Not that likely, the Speaker of the House of Representatives, Femi Gbajabiamila, asked the minister to provide within 48 hours, the names of the legislators that benefitted from such contracts with full details or face legal action.
Senator Akpabio, in response to the ultimatum, sent an official letter to the Speaker, providing the names of the national assembly members that benefitted from such contracts.
Austin Avuru retires as CEO of Seplat petroleum, to receive huge benefits
According to the notice, Avuru will be considered a “good leaver” on his retirement.
Co-founder and Chief Executive Officer of Seplat Petroleum Development Company Plc, Austin Avuru has retired as CEO of the company, but will remain on the board as a Non-Executive Director.
According to a notice sent to the Nigerian Stock Exchange and signed by the company secretary Mrs Edith Onwuchekwa, the resignation took effect on July 31, 2020.
What this means
According to the notice, Avuru will be considered a “good leaver” on his retirement and receive his remuneration and benefits as such.
The Remuneration Committee has confirmed that Avuru will receive “a lump sum payment in lieu of notice equal to his salary, benefits, and pension allowance until November 18, 2020” as well as other security and travel benefits.
He would also receive a loss of office payment equal to 12 months’ salary, as compensation and in accordance with the Nigerian market practice.
In line with the provisions of the Directors’ Remuneration Policy approved by shareholders of the Company at its 2018 AGM, he will also receive a pro-rata bonus (in cash) to reflect his time as CEO during the financial year, and same “will be provided in the Company’s Directors Remuneration Report for 2020 and subsequent years”.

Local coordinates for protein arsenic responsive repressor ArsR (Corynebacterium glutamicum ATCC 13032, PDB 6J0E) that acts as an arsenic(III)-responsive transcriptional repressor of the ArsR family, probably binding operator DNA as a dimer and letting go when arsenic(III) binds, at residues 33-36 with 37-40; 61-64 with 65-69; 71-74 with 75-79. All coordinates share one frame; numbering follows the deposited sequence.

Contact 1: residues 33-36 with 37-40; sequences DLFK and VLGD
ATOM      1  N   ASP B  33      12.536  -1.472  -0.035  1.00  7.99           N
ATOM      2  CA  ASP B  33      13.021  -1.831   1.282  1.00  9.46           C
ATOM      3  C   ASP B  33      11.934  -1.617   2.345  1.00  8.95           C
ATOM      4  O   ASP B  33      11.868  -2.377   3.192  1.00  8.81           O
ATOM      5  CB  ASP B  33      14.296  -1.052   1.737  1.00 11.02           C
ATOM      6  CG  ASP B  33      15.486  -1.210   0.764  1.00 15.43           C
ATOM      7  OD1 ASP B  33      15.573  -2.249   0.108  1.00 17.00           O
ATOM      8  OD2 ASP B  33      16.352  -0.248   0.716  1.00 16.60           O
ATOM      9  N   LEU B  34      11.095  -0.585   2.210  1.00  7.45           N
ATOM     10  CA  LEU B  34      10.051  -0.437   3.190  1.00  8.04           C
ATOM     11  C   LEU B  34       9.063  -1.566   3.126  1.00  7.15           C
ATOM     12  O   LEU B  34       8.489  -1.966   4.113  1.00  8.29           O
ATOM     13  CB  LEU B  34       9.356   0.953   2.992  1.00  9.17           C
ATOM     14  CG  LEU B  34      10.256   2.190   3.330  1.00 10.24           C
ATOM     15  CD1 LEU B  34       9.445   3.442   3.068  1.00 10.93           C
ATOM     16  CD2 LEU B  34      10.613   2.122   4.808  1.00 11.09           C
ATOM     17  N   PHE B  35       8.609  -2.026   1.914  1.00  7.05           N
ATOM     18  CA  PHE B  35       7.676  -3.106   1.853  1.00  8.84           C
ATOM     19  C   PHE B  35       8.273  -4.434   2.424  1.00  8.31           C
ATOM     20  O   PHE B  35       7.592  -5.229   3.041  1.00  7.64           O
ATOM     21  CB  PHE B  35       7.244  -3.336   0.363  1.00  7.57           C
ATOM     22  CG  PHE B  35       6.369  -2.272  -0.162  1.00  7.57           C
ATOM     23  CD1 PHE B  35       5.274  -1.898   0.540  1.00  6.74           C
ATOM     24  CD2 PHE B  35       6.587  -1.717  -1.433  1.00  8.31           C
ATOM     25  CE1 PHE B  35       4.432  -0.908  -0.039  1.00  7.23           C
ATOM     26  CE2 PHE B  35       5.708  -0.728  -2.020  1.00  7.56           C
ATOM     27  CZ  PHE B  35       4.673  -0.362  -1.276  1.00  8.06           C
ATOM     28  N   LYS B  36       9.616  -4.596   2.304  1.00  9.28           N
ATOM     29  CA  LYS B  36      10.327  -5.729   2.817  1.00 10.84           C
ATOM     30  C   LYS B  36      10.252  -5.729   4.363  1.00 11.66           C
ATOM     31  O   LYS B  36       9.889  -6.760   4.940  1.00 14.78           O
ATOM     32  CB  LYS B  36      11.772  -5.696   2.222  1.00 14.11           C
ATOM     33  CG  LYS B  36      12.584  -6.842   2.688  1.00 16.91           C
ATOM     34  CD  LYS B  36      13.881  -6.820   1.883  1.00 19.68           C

Seplat will also vest awards made in form of deferred shares in 2019 and 2020 at the normal vesting dates, and subject to the achievement of the relevant performance conditions, and Avuru will be subject to the post-employment shareholding requirement for two years.
The company management and board appreciated Avuru for his ‘excellent leadership’ in growing the company to become a notable player in the Nigerian and wider African hydrocarbon industry.
On November 18 2019, Seplat Petroleum Development Company Plc announced that Mr Austin Avuru will be retiring as CEO at the end of July 2020.
This is in line with Avuru’s earlier plans to retire sometime around his 62nd birthday.
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Buhari orders payment of stranded NDDC scholarship students, commission gives reason for delay
The delay, it was revealed, was caused by the sudden death of the then EDFA of the commission.